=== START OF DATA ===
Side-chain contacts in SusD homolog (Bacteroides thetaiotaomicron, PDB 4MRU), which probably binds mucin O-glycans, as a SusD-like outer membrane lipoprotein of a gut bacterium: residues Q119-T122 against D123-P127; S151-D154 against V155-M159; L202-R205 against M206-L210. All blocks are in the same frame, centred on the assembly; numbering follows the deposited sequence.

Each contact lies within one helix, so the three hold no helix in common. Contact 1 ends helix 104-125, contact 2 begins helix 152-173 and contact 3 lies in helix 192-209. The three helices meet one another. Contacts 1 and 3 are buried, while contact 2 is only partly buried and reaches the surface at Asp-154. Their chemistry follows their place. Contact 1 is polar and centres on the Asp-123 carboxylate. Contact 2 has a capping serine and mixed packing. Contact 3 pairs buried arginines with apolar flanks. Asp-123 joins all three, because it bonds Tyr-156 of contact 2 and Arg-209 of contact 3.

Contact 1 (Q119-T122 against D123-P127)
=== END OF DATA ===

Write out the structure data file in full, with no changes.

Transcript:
Side-chain contacts in SusD homolog (Bacteroides thetaiotaomicron, PDB 4MRU), which probably binds mucin O-glycans, as a SusD-like outer membrane lipoprotein of a gut bacterium: residues Q119-T122 against D123-P127; S151-D154 against V155-M159; L202-R205 against M206-L210. All blocks are in the same frame, centred on the assembly; numbering follows the deposited sequence.

Each contact lies within one helix, so the three hold no helix in common. Contact 1 ends helix 104-125, contact 2 begins helix 152-173 and contact 3 lies in helix 192-209. The three helices meet one another. Contacts 1 and 3 are buried, while contact 2 is only partly buried and reaches the surface at Asp-154. Their chemistry follows their place. Contact 1 is polar and centres on the Asp-123 carboxylate. Contact 2 has a capping serine and mixed packing. Contact 3 pairs buried arginines with apolar flanks. Asp-123 joins all three, because it bonds Tyr-156 of contact 2 and Arg-209 of contact 3.

Contact 1 (Q119-T122 against D123-P127)